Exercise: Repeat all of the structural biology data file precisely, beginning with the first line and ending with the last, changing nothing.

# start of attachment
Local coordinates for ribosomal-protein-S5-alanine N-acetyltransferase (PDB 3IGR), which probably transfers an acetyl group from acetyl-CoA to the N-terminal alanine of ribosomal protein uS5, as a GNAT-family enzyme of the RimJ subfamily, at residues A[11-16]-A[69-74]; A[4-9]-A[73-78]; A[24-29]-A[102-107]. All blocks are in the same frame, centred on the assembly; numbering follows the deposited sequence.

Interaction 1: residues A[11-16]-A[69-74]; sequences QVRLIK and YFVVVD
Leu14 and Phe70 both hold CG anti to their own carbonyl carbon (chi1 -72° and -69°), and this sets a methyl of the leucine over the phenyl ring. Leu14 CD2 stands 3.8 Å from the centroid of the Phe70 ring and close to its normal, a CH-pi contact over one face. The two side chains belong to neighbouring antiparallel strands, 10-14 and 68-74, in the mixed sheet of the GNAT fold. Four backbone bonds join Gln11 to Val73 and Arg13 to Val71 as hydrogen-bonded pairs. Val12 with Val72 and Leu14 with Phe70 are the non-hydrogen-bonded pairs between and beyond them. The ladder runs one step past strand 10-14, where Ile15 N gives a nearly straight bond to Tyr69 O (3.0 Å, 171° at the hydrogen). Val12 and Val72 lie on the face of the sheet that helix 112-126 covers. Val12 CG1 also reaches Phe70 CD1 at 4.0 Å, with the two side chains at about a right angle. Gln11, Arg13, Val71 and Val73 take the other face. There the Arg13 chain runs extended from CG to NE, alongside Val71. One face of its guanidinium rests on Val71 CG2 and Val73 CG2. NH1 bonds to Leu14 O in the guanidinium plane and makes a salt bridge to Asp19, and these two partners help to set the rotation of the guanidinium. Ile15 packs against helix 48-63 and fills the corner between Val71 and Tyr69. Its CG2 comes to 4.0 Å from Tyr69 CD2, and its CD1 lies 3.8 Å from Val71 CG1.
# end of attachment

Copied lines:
Local coordinates for ribosomal-protein-S5-alanine N-acetyltransferase (PDB 3IGR), which probably transfers an acetyl group from acetyl-CoA to the N-terminal alanine of ribosomal protein uS5, as a GNAT-family enzyme of the RimJ subfamily, at residues A[11-16]-A[69-74]; A[4-9]-A[73-78]; A[24-29]-A[102-107]. All blocks are in the same frame, centred on the assembly; numbering follows the deposited sequence.

Interaction 1: residues A[11-16]-A[69-74]; sequences QVRLIK and YFVVVD
Leu14 and Phe70 both hold CG anti to their own carbonyl carbon (chi1 -72° and -69°), and this sets a methyl of the leucine over the phenyl ring. Leu14 CD2 stands 3.8 Å from the centroid of the Phe70 ring and close to its normal, a CH-pi contact over one face. The two side chains belong to neighbouring antiparallel strands, 10-14 and 68-74, in the mixed sheet of the GNAT fold. Four backbone bonds join Gln11 to Val73 and Arg13 to Val71 as hydrogen-bonded pairs. Val12 with Val72 and Leu14 with Phe70 are the non-hydrogen-bonded pairs between and beyond them. The ladder runs one step past strand 10-14, where Ile15 N gives a nearly straight bond to Tyr69 O (3.0 Å, 171° at the hydrogen). Val12 and Val72 lie on the face of the sheet that helix 112-126 covers. Val12 CG1 also reaches Phe70 CD1 at 4.0 Å, with the two side chains at about a right angle. Gln11, Arg13, Val71 and Val73 take the other face. There the Arg13 chain runs extended from CG to NE, alongside Val71. One face of its guanidinium rests on Val71 CG2 and Val73 CG2. NH1 bonds to Leu14 O in the guanidinium plane and makes a salt bridge to Asp19, and these two partners help to set the rotation of the guanidinium. Ile15 packs against helix 48-63 and fills the corner between Val71 and Tyr69. Its CG2 comes to 4.0 Å from Tyr69 CD2, and its CD1 lies 3.8 Å from Val71 CG1.